It is also  not as if the TV stations  are facing massive time constraints, for video footage is available almost instantly and the editing process is quite  sophisticated.

They also have the advantage that games are spread over the weekends so they aren’t under anywhere near the time pressures newspapers were, and to some extent, still are.

I realise news grabs aren’t mini-replays and goals are important when you are attempting to sum up a game, but surely there is room for a more balanced and intelligent coverage of  what basically is maginifcently exciting action?

 

 

Comments

  1. N eil Anderson says:

    Ah…memories. It’s good to get a nostalgia kick, especially about such things as the spoting globe landing on the counter of the local milkbar (remember them?) at seven o’clock on Saturday night. The crowds were ten-deep waiting for news from the football front. Whenever we talk about getting the football bug and belonging to a footy tribe from an early age, it’s scenes like those that come flashing back. As far as news reports of matches being a bit shallow, maybe it’s a case of ‘overchoice’, to quote Alvin Toffler. There are so many follow-up review shows that programmers want people to tune in later for the indepth analysis. Also the TV-news people would be trying to appease the percentage of non-football followers, the one’s that write in and complain about half the news being taken up with that ‘horrid’ football business. I suspect TV stations also play funny-buggers with the amount of footage they can or cannot show depending on who did the actual filming of the matches. I seem to remember that the non-Olympic broadcasters did a similar thing when they showed Usain Bolt for example, lining up to race and then saying we’ll show you the result later…much later.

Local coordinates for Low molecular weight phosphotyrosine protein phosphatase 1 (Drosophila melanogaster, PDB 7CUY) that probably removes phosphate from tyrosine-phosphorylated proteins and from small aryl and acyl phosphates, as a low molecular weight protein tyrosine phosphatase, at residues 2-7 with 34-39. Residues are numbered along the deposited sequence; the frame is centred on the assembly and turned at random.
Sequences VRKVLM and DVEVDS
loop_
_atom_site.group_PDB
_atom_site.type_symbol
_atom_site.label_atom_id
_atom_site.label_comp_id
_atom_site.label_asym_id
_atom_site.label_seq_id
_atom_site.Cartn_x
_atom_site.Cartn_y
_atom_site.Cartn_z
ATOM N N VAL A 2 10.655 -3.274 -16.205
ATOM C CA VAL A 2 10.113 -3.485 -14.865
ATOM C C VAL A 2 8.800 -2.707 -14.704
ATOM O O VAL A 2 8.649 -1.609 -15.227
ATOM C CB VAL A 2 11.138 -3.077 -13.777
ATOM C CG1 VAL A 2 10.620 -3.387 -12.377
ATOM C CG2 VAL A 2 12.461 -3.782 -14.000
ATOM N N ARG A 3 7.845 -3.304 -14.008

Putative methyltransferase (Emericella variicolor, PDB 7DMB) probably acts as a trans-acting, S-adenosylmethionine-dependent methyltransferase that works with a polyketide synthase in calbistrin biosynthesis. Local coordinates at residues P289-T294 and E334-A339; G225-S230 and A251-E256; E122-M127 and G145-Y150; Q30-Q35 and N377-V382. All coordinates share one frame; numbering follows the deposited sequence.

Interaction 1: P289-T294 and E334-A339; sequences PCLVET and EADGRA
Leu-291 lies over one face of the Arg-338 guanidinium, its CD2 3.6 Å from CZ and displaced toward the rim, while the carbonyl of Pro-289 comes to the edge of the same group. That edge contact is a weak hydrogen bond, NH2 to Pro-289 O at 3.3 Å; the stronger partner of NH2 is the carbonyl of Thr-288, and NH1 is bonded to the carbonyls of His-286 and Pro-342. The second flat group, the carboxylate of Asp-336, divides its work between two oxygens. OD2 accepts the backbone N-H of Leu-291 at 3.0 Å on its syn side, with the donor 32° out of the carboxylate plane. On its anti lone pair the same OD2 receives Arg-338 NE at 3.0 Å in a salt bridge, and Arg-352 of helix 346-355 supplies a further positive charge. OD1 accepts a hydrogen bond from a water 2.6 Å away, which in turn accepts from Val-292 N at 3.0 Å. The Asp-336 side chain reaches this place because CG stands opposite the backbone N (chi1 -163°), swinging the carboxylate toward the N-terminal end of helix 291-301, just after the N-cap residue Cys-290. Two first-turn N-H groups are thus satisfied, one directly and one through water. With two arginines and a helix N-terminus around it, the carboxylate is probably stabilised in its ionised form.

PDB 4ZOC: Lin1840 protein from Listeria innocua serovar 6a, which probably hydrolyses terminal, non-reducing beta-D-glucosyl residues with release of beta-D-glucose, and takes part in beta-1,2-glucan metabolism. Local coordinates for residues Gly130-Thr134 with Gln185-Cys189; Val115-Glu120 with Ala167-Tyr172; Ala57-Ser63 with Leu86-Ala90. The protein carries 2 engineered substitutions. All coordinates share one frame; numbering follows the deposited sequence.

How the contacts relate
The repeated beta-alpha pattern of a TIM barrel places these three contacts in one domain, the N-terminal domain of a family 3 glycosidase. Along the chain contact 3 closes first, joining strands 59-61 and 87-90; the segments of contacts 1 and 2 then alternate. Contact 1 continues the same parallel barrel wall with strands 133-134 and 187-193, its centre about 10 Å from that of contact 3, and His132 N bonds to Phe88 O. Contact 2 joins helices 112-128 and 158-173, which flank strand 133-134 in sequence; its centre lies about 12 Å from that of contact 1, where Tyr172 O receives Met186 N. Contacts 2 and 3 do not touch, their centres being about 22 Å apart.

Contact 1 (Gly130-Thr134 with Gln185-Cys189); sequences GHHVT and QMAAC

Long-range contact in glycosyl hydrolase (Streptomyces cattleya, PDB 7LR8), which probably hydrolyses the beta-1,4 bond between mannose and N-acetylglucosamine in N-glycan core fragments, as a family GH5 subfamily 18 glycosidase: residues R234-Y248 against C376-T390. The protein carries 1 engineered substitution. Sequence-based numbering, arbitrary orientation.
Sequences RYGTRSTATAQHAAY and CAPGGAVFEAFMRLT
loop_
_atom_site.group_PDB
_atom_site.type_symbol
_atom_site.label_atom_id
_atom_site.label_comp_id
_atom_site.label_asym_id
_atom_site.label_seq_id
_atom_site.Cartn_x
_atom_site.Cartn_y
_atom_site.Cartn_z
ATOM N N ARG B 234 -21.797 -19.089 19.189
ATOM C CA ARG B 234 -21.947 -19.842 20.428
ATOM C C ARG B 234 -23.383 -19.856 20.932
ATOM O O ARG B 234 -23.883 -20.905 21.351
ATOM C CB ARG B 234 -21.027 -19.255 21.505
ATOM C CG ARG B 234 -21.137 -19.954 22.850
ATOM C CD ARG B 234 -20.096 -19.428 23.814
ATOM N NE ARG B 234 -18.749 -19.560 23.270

2. Pamela Sherpa says:

    “balanced and intelligent coverage” Wouldn’t that be great? Why are we not getting it ? Like everything else in society, football has been dumbed down because it is easier to control and manage that way .